The Student News Site of Menlo School

The Coat of Arms

The Student News Site of Menlo School

The Coat of Arms

The Student News Site of Menlo School

The Coat of Arms

Menlo Community Responds To Standardized Test Requirements

Amber More

During COVID-19, many colleges and universities decided to make standardized testing optional. According to Director of College Counseling Lisa Giarratano, colleges made testing optional partly because of COVID restrictions. “Students couldn’t physically test because of the social distancing restrictions,” Giarratano said.

Colleges understood that students faced additional challenges due to the pandemic, such as not being able to participate in internships, summer camps or competitions that would bolster one’s application, and decided to change their process to be more adaptive and lenient for applicants.

Giarratano found that test-optional policies were significantly helpful for students. “At the time, it alleviated a lot of stress for students who were panicking about not being able to find a test site, so that was comforting,” she said.

At the same time, shifts towards test-optional policies also exemplified colleges’s efforts to increase diversity and equity on campuses. The cost of standardized tests encompasses not only materials, but also outside assistance with preparation, and can disproportionately disadvantage minorities and low-income families. In fact, according to Fair Test, an educational organization that addresses issues related to fairness and accuracy in student test taking, students of color on average score lower on college admission tests, likely due to a lack of access to test-taking resources.

English teacher Jay Bush believes that the correlation between socioeconomic status and test scores played a key role in making tests optional. “You will see that people who have more wealth tend to have higher scores, so there’s an unequal distribution,” he said.

Bush feels that students from wealthier families have access to more resources to help them succeed on standardized tests, such as tutors and schools where the content of standardized tests is integrated into the curriculum. Specialized preparation directly leads to higher test scores and disadvantages students who struggle financially and don’t have the money to hire teachers.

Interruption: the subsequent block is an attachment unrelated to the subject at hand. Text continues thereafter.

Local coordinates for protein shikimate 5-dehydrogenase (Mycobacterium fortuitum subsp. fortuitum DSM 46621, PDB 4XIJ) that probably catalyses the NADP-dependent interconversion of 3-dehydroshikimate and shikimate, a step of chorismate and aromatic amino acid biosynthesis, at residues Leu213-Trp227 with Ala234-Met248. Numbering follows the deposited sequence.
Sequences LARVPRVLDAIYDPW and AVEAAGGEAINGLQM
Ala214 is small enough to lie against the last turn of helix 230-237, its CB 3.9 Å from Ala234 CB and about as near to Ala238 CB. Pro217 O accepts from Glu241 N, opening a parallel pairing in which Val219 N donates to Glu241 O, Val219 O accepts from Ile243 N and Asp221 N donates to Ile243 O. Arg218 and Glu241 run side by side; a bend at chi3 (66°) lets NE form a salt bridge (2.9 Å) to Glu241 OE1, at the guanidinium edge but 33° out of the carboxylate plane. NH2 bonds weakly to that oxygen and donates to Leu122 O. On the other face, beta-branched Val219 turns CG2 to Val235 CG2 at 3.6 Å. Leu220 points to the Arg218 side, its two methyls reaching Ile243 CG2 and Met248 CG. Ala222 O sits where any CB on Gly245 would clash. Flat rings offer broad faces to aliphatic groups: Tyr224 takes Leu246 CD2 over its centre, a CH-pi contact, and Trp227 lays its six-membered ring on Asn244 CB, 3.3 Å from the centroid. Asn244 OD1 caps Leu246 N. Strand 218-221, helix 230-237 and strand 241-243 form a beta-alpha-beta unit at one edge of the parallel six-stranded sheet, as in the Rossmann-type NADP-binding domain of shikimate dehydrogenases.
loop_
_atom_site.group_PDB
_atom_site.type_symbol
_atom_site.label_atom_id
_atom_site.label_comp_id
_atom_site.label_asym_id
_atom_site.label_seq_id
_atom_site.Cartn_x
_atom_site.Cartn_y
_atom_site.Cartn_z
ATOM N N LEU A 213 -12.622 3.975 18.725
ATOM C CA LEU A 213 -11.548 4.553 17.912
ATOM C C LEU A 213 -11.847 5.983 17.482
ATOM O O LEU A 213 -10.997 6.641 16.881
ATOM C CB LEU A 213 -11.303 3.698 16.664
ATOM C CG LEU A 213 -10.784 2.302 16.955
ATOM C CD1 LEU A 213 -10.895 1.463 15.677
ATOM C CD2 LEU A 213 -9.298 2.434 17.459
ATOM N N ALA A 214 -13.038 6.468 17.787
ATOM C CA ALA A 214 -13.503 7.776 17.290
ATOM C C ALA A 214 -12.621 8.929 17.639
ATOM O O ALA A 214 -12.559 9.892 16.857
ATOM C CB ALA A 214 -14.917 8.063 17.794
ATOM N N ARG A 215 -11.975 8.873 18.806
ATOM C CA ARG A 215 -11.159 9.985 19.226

However, as restrictions have loosened in the years following the pandemic, colleges have begun to revert to requiring standardized test scores. For instance, Dartmouth College, Brown University and Yale University recently announced that they would require students to submit standardized test scores.

Giarratano said that for each college that returns to mandatory testing, there will be around three to four that will continue their test-optional policies. “Every college has its own institutional priorities and, for some of these colleges, they choose to prioritize test scores,” she said.

Dartmouth followed other universities, such as Georgetown University and the Massachusetts Institute of Technology, in requiring students to submit standardized test scores. Whether other well-known colleges, such as the rest of the Ivy Leagues, will follow their example is yet to be determined.

Senior Aaliyah Sanders decided to apply to test-optional colleges because she doesn’t consider herself a good test taker. “I knew I did not want to prepare or study for the test, so I chose to only apply to test-optional schools,” she said.

Sanders is just one of the many students who assessed their abilities and decided that their standardized test score would not bolster their application.

Bush is conflicted about whether colleges should consider standardized test scores in the admission process. “If [colleges] are reading those scores within the context of an individual’s backgrounds, such as socioeconomic and racial ones […] I think that can be a beneficial thing,” Bush said.

On the other hand, he fears that colleges deliberately implement the test to make the admission process more straightforward instead of considering other factors, such as an applicant’s economic background.

Sanders thinks that the weight of standardized tests during admissions depends on what the colleges value. “Some colleges believe it is an important aspect of their students while others believe test scores can be disregarded. It is viewed differently and held to a higher degree for different schools.”

Leave a Comment
More to Discover
About the Contributors
Aaron Widjaja, Copy Editor

Number of years in The Coat of Arms: 2

Favorite aspect of journalism: My favorite part of CoA is being able to express my views through writing.

Interests outside of school: Playing Lacrosse and spending time with friends

Class of 2026

Amber More
Amber More, Creative Director

Number of years in The Coat of Arms: 1

Favorite aspect of journalism: watching everything come together from the first draft to print

Interests outside of school: rock climbing, Pop Culture, and Formula 1

Class of 2025

Comments (0)

The Coat of Arms encourages dialogue with our audience. We welcome constructive comments that avoid slander, hate, profanity and misinformation. In an effort to give voice to a variety of perspectives, anonymous comments will be considered, but signed comments are preferred. If you would like to submit an anonymous comment, please write "Anonymous" in the "Name" field below. While a valid email address is required, The Coat of Arms will not publish your email address. The Editorial Board will review comments and decide whether they will be put online; the editors reserve the right to edit for concision.
All The Coat of Arms Picks Reader Picks Sort: Newest

Your email address will not be published. Required fields are marked *